Biotherapeutics industry & academia unite to create LBP safety road map

By Will Chu

- Last updated on GMT

Industry & academia unite to create LBP safety road map

Related tags LBP biotherapeutics microbiome

New recommendations that address the safety of biological products containing live microorganisms, may help firms obtain a marketing authorisation that is so far proving elusive, according to a research team

Writing in Frontiers in Medicine, ​the France-based team attempts to set out guidelines that address regulatory and technical challenges when evaluating the safety of Live Biotherapeutic Products (LBPs).

These include discussing the importance of the risk analysis in LBP development as well as risk documentation and safety assessments for LBPs.

These aspects are currently proving difficult for researchers due to the sensitivity of the target population and the "live"​ nature and mode of action of LBPs.

“As developers have struggled when designing their LBP pre-clinical programmes, the industry can benefit from this very practical road map,”​ says Dr Magali Cordaillat-Simmons, corresponding author on the paper and executive director of the Pharmabiotic Research Institute (PRI).

“This road map takes into account the new concepts of 'quality' and 'development-by-design', usually applied to other biological medicinal products."

The paper’s publication is of interest to firms currently in the LBP space that look to blend aspects of pharma and nutrition research to create new therapeutics that re-balance the host microbiome.

Researchers attribute this dysbiosis as a main cause of brain-related disorders such as depression and anxiety as well as gut conditions such as Ulcerative Colitis (UC) and Crohn's disease (CD).

However, the team, which includes colleagues from Chr. Hansen, Lallemand, ADM Protexin and Yakult Europe, comments that while pharma guidelines for biological products can be considered in the design the relevant (non-)clinical development programmes, adapted guidelines on the safety assessment for LBPs are scattered and diverse.

The authors add that the paper represents a concerted effort to establish a risk assessment roadmap for LBPs and propose appropriate solutions for non-clinical programmes and First in Human clinical safety trials.

Scientific context

One research focus is the scientific context in which appropriate programmes for these products are designed as well as how the microbiome is involved in health and how LBPs exert beneficial effects.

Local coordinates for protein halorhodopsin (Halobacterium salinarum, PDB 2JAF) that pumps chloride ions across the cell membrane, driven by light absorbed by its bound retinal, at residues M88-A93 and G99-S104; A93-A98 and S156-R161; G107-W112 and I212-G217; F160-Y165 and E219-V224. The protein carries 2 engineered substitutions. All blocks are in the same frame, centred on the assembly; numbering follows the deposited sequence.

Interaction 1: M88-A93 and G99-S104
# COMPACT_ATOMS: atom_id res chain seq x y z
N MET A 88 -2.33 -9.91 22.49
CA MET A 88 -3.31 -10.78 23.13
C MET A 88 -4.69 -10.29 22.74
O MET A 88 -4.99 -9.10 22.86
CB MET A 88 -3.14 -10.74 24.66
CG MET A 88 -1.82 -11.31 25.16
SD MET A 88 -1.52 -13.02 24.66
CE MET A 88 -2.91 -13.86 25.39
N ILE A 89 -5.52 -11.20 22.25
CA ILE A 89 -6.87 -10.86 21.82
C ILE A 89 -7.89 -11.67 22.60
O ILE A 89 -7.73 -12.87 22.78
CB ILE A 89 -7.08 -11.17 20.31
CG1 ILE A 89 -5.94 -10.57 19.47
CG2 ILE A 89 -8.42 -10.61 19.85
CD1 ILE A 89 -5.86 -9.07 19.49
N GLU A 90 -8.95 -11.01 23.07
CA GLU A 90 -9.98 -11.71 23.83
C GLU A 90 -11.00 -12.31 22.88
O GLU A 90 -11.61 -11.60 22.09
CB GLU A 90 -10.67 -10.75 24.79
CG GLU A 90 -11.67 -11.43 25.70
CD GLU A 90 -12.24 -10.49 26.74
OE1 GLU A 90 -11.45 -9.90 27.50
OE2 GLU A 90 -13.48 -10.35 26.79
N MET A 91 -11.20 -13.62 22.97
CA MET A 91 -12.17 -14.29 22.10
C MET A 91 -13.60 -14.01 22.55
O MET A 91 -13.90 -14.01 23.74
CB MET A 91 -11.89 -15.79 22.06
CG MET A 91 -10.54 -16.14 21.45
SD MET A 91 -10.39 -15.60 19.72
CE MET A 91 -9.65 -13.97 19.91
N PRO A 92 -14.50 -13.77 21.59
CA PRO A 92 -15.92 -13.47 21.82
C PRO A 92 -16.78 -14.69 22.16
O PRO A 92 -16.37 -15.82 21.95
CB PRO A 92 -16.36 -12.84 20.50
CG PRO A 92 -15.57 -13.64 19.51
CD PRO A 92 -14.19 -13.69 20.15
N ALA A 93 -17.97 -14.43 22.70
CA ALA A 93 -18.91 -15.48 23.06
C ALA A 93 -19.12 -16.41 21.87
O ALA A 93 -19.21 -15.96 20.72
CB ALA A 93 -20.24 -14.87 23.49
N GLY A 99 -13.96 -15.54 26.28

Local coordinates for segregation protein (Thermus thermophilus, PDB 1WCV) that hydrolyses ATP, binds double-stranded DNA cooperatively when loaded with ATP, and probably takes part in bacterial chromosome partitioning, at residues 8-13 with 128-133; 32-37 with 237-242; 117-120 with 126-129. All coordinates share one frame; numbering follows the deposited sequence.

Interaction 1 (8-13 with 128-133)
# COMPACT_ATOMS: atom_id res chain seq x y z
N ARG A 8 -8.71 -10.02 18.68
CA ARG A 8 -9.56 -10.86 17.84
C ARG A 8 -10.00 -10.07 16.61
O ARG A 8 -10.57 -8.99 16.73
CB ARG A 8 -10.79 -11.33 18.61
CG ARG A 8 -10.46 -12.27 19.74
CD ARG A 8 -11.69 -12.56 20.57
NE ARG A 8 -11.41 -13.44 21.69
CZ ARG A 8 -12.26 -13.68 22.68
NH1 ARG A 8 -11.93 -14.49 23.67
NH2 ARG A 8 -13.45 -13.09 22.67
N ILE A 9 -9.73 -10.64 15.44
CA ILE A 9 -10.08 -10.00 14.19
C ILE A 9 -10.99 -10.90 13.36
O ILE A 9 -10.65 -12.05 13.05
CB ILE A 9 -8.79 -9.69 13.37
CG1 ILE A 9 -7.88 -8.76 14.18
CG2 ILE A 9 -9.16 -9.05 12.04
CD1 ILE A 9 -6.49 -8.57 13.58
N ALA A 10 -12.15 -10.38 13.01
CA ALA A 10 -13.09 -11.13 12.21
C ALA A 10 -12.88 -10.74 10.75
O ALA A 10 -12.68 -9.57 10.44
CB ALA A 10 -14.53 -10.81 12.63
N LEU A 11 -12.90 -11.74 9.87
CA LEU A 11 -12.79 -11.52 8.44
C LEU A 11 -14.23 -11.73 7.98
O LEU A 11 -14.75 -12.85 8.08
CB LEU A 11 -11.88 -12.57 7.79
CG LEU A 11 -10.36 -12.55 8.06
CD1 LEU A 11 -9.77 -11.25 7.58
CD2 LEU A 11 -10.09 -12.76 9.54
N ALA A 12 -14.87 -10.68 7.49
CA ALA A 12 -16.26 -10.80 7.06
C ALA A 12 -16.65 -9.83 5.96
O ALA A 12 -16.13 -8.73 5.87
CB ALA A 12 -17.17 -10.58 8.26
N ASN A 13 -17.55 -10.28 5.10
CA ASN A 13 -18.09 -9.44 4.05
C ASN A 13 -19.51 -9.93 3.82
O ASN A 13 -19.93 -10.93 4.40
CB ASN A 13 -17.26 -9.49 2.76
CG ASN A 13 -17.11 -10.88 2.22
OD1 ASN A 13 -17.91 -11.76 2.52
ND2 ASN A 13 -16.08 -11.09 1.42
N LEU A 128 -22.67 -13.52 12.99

The authors also comment on environmental considerations such as nutrition, stress factors, medications, that would likely have a large impact on the composition of the microbiota.

“Given this wider host-specificity, the translation of efficacy and safety signals from animals to humans is extremely difficult since the likelihood for the conservation of LBP targets between species is very low,”​ the paper points out.

“This is a concept of high importance when designing non-clinical programmes and in this respect, LBPs could present similarities with products currently classified as Advanced Therapies Medicinal Products (ATMPs).”

The paper also devotes a section to weighing up the existing guidelines for other biological drugs, but also focusing on strain characterisation, involving history of use, antibiotic resistance and virulence testing, translocation potential, particular metabolic activities and potential drug-drug interactions.

In addition, the research reviews some newly developed research tools that although are worth considering are not validated at the current time.

Professor Bruno Pot, science director for Yakult Europe and president of the PRI adds, "The current paper is thought to respond to a real need in the field.

“Product developers, medical doctors, pharmacists, and patients might all benefit from clear procedures for the development of LBPs.

“The article could also help in the development of future regulatory pathways that will guarantee safety of LBPs for vulnerable populations, possibly helping groups of patients with high unmet medical needs."

Biotherapeutic pacts

Industry activity in the LBP sector remains buoyant with a few big companies looking to the microbiome, to address a number of lifestyle-related conditions as well as infant-related complications.

Amongst them are DuPont Nutrition & Biosciences, which in March this year​, paired up with APC Microbiome Ireland looking into rebalancing babies’ gut bacteria.

The ‘Missing Microbes in Infants born by C-section’ (MiMIC) project,’ is a €6.3m, four-year initiative jointly funded by Science Foundation Ireland’s Spokes Programme and DuPont.

The aim is to develop microbiome-based solutions to help establish a healthy microbiome in early life that may be disrupted by antibiotic exposure or Caesarean-section birth.

In a similar vein, DuPont recently struck a biotherapeutic-themed pact​​​ with MRM Health that looks to address metabolic conditions back in February this year.

The deal specifically looks to combine selected DuPont strains with MRM’s technology to develop new therapeutics based on live bacterial strain combinations.

Other firms include Nestlé Health Science​, Chr. Hansen and Lonza​ and Takeda​,​ which struck a deal with Debiopharm last month to develop microbiome therapeutics to treat Gastro-Intestinal (GI) disorders.

The exclusive agreement sees the Swiss biopharmaceutical firm’s Debio 1454M research program take centre stage as Takeda will take identified compounds and further develop them to tackle Inflammatory Bowel Disease (IBD) and other GI disorders.

Source: Frontiers in Medicine

Published online:

“Live Biotherapeutic Products, a road map for safety assessment.”

Authors: Alice Rouanet et al

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